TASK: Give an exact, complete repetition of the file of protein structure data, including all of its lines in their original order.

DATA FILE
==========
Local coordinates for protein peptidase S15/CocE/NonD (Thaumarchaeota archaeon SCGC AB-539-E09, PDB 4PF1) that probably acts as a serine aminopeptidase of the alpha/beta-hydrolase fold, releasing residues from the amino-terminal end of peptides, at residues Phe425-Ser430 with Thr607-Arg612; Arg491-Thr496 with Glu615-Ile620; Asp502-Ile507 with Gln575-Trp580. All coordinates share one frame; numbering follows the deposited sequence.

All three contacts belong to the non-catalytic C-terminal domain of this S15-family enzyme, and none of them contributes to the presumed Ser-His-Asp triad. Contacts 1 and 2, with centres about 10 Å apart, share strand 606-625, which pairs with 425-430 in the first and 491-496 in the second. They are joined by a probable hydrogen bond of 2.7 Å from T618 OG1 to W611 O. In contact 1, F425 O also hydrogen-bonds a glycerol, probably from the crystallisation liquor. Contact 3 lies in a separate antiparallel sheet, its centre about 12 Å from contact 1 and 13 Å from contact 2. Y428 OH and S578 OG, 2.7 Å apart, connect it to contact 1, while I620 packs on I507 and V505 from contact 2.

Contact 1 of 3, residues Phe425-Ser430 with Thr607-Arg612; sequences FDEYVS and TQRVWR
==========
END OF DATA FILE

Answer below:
Local coordinates for protein peptidase S15/CocE/NonD (Thaumarchaeota archaeon SCGC AB-539-E09, PDB 4PF1) that probably acts as a serine aminopeptidase of the alpha/beta-hydrolase fold, releasing residues from the amino-terminal end of peptides, at residues Phe425-Ser430 with Thr607-Arg612; Arg491-Thr496 with Glu615-Ile620; Asp502-Ile507 with Gln575-Trp580. All coordinates share one frame; numbering follows the deposited sequence.

All three contacts belong to the non-catalytic C-terminal domain of this S15-family enzyme, and none of them contributes to the presumed Ser-His-Asp triad. Contacts 1 and 2, with centres about 10 Å apart, share strand 606-625, which pairs with 425-430 in the first and 491-496 in the second. They are joined by a probable hydrogen bond of 2.7 Å from T618 OG1 to W611 O. In contact 1, F425 O also hydrogen-bonds a glycerol, probably from the crystallisation liquor. Contact 3 lies in a separate antiparallel sheet, its centre about 12 Å from contact 1 and 13 Å from contact 2. Y428 OH and S578 OG, 2.7 Å apart, connect it to contact 1, while I620 packs on I507 and V505 from contact 2.

Contact 1 of 3, residues Phe425-Ser430 with Thr607-Arg612; sequences FDEYVS and TQRVWR